Understanding Luis Suarez: The Racism Row in Retrospect

premier-football-afc-liverpool-luis-suarez-anfield-premier-league_2961537

David Wild seeks to understand Luis Suarez…

“The case with (Patrice) Evra was all false. I was accused without proof. But that’s in the past. I was sad at that moment, but I’m happy today… All the other things were like a movie that people in England believed in.”Luis Suarez, February 13th 2014.

It’s difficult to escape one’s past. When you consider the shining media spotlight that is focussed on contemporary world football’s glittering stage it can seem completely impossible.

Since the events between Suarez and Evra on October 15th 2011 that saw allegations and admission on Suarez’ part of racial abuse the striker has been tarred with one of society’s most unacceptable monikers. That of the unapologetic racist.

“I knew what I did and there is a kind of football law that says, ‘What happens on the pitch, stays on the pitch and that’s the end of the story.'”Luis Suarez, 8th Feb 2012

But what happens on the pitch cannot be divorced from the rest of reality. To say that racism is not racism in a particular circumstance allows an unacceptable excuse for an intolerable behaviour. In a way that allowing bullying on a school playground because it ‘builds character’ is deplorable, a dissociation of the sports field from society should be equally unacceptable. Once the intent to harm has been established, the venue is of no consequence.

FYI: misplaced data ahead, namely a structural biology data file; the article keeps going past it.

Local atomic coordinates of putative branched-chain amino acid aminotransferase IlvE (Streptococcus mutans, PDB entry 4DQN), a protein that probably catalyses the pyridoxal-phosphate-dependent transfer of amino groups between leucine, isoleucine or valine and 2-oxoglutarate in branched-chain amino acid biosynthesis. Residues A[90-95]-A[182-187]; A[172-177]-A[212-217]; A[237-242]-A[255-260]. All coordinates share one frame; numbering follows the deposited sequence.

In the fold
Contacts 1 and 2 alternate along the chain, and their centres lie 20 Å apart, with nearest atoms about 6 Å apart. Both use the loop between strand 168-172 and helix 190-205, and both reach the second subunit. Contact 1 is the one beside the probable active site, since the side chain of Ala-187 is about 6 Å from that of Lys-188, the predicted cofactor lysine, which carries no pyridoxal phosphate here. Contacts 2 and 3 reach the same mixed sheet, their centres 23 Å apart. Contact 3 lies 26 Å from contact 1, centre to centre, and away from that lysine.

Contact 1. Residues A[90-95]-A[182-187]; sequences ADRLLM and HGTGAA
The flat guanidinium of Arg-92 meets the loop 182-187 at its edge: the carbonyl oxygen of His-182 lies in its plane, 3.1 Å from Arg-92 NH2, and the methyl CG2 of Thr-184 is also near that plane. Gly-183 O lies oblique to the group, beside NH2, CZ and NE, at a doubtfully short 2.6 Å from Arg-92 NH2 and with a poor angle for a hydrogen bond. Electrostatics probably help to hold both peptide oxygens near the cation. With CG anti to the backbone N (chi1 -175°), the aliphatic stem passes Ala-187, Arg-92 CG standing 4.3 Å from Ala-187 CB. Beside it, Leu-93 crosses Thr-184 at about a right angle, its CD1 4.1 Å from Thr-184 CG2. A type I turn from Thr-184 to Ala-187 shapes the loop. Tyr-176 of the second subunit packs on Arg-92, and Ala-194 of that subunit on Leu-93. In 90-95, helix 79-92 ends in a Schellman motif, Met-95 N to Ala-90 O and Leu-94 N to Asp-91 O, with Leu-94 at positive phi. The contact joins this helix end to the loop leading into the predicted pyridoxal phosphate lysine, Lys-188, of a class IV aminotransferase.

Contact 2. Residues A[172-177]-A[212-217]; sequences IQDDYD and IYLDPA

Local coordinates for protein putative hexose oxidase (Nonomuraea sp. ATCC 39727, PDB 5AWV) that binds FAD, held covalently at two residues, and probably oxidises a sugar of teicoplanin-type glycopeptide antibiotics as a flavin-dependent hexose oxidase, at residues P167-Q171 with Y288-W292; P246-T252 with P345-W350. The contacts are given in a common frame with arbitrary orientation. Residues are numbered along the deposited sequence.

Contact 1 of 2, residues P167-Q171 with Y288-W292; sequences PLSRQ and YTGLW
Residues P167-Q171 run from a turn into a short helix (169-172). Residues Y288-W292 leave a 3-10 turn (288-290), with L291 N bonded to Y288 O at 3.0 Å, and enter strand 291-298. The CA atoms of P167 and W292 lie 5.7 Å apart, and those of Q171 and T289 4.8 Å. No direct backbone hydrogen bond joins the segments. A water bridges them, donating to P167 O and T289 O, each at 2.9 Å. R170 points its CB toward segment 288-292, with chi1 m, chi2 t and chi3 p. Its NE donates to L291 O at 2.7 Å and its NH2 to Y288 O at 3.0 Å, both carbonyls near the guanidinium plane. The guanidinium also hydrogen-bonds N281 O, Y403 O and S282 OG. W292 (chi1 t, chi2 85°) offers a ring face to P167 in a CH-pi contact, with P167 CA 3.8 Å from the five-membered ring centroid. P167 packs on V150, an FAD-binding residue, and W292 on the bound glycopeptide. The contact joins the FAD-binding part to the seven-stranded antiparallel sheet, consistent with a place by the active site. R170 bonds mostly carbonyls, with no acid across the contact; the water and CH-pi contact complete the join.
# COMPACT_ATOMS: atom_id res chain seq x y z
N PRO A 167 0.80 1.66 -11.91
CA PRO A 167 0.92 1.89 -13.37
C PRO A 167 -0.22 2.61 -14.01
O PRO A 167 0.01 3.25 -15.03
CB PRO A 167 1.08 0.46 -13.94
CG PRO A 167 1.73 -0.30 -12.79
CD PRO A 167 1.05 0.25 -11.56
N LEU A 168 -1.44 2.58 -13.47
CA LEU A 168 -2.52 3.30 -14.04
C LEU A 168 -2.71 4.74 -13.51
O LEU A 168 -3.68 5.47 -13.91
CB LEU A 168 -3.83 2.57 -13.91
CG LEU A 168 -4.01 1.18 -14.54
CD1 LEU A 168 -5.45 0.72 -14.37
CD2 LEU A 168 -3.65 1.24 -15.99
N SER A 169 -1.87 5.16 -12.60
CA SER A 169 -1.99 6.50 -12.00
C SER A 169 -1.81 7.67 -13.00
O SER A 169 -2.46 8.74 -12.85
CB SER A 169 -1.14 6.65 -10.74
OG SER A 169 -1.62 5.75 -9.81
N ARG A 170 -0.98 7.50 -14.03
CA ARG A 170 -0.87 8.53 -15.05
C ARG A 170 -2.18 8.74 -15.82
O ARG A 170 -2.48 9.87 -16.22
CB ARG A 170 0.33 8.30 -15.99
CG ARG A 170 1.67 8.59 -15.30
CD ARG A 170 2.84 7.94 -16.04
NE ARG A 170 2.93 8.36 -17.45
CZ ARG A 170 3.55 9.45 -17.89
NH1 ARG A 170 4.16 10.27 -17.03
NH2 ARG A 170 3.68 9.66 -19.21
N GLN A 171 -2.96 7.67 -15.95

‘The word “negro” is utterly unacceptable. Even one mention is one too many.’Henry Winter, 4th January 2012

Suarez’ initial claim was that “in my country, ‘negro’ is a word we use commonly, a word which doesn’t show any lack of respect and is even less so a form of racist abuse” and is similar to the way that they would call Dirk Kuyt ‘blondie’ in Liverpool training sessions.

This point is seemingly ratified in La Diccionario de la Real Academia Española, the most authoritative dictionary in Spanish language, which claims that ‘negro/negra’ is ‘commonly used to refer to partners, close friends or people in general independent of skin colour’ However it is not as simple as the word having a completely different meaning. There is considerable room for doubt when it is used in a certain intentional context, even in Uruguay.

Suarez was though, backed to the hilt by his countrymen, with claims in “El Pais” that the UK media was engaged in “hypocrisy” and “pseudo-moralism” in misunderstanding the possibility of an inoffensive context to the word from the Uruguayan’s perspective. The national director of sport, Ernesto Irureta claimed that “this ban is exaggerated, absurd and out of place”, expressing a belief that Europe was passing blame for it’s own societal problems on a man with a radically different cultural upbringing; imposing an extreme judgement on a “poor kid who had not studied to be a diplomat”.

The difficulty is in trying to perceive where to draw the line. It is in no way as simple as saying that they are wrong and we are right when it comes to the perception of the word ‘negro’ because this misses all sorts of cultural and semantic nuances. What is explorable is the concept behind the words, namely when the word is used in order to judge a person in a perceivably pejorative manner by the colour of their skin, as was seemingly the case with Suarez/Evra.